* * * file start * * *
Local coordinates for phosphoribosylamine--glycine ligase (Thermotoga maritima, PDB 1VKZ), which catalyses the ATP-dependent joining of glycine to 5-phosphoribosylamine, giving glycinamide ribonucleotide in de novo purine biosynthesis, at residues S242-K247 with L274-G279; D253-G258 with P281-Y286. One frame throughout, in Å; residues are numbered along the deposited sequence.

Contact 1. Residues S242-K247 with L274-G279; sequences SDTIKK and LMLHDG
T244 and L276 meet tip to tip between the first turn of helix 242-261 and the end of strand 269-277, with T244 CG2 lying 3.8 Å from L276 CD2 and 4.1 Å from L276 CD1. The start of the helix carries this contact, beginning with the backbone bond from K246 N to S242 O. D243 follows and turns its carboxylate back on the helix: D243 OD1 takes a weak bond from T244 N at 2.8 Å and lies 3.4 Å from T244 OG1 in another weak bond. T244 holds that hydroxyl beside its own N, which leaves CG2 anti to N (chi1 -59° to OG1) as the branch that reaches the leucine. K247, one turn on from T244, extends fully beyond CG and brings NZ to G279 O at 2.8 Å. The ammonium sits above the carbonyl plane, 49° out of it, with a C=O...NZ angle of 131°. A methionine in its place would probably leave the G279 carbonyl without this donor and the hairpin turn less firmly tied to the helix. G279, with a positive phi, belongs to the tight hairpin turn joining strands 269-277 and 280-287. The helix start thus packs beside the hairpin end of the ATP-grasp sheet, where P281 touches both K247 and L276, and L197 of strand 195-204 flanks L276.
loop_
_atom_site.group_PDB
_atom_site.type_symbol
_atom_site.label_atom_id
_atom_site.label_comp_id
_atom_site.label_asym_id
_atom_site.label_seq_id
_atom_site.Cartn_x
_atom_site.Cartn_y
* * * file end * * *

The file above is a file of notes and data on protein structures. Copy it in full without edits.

Local coordinates for phosphoribosylamine--glycine ligase (Thermotoga maritima, PDB 1VKZ), which catalyses the ATP-dependent joining of glycine to 5-phosphoribosylamine, giving glycinamide ribonucleotide in de novo purine biosynthesis, at residues S242-K247 with L274-G279; D253-G258 with P281-Y286. One frame throughout, in Å; residues are numbered along the deposited sequence.

Contact 1. Residues S242-K247 with L274-G279; sequences SDTIKK and LMLHDG
T244 and L276 meet tip to tip between the first turn of helix 242-261 and the end of strand 269-277, with T244 CG2 lying 3.8 Å from L276 CD2 and 4.1 Å from L276 CD1. The start of the helix carries this contact, beginning with the backbone bond from K246 N to S242 O. D243 follows and turns its carboxylate back on the helix: D243 OD1 takes a weak bond from T244 N at 2.8 Å and lies 3.4 Å from T244 OG1 in another weak bond. T244 holds that hydroxyl beside its own N, which leaves CG2 anti to N (chi1 -59° to OG1) as the branch that reaches the leucine. K247, one turn on from T244, extends fully beyond CG and brings NZ to G279 O at 2.8 Å. The ammonium sits above the carbonyl plane, 49° out of it, with a C=O...NZ angle of 131°. A methionine in its place would probably leave the G279 carbonyl without this donor and the hairpin turn less firmly tied to the helix. G279, with a positive phi, belongs to the tight hairpin turn joining strands 269-277 and 280-287. The helix start thus packs beside the hairpin end of the ATP-grasp sheet, where P281 touches both K247 and L276, and L197 of strand 195-204 flanks L276.
loop_
_atom_site.group_PDB
_atom_site.type_symbol
_atom_site.label_atom_id
_atom_site.label_comp_id
_atom_site.label_asym_id
_atom_site.label_seq_id
_atom_site.Cartn_x
_atom_site.Cartn_y